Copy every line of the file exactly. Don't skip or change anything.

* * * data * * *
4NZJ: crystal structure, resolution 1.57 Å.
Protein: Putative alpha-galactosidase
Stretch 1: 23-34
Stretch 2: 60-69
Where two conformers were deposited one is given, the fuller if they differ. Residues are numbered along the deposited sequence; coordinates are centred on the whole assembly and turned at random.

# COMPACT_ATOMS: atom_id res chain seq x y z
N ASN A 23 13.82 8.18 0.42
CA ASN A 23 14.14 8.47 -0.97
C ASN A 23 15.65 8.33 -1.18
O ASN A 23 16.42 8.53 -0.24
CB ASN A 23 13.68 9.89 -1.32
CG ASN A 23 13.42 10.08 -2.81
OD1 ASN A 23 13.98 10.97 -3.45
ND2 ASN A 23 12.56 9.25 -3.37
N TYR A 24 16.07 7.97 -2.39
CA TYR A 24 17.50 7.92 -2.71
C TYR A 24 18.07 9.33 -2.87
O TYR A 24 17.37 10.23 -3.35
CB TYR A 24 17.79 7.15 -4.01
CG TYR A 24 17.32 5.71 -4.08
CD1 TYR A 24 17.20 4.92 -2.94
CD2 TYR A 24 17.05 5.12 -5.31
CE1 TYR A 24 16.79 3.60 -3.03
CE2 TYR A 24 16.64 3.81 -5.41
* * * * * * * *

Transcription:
4NZJ: crystal structure, resolution 1.57 Å.
Protein: Putative alpha-galactosidase
Stretch 1: 23-34
Stretch 2: 60-69
Where two conformers were deposited one is given, the fuller if they differ. Residues are numbered along the deposited sequence; coordinates are centred on the whole assembly and turned at random.

# COMPACT_ATOMS: atom_id res chain seq x y z
N ASN A 23 13.82 8.18 0.42
CA ASN A 23 14.14 8.47 -0.97
C ASN A 23 15.65 8.33 -1.18
O ASN A 23 16.42 8.53 -0.24
CB ASN A 23 13.68 9.89 -1.32
CG ASN A 23 13.42 10.08 -2.81
OD1 ASN A 23 13.98 10.97 -3.45
ND2 ASN A 23 12.56 9.25 -3.37
N TYR A 24 16.07 7.97 -2.39
CA TYR A 24 17.50 7.92 -2.71
C TYR A 24 18.07 9.33 -2.87
O TYR A 24 17.37 10.23 -3.35
CB TYR A 24 17.79 7.15 -4.01
CG TYR A 24 17.32 5.71 -4.08
CD1 TYR A 24 17.20 4.92 -2.94
CD2 TYR A 24 17.05 5.12 -5.31
CE1 TYR A 24 16.79 3.60 -3.03
CE2 TYR A 24 16.64 3.81 -5.41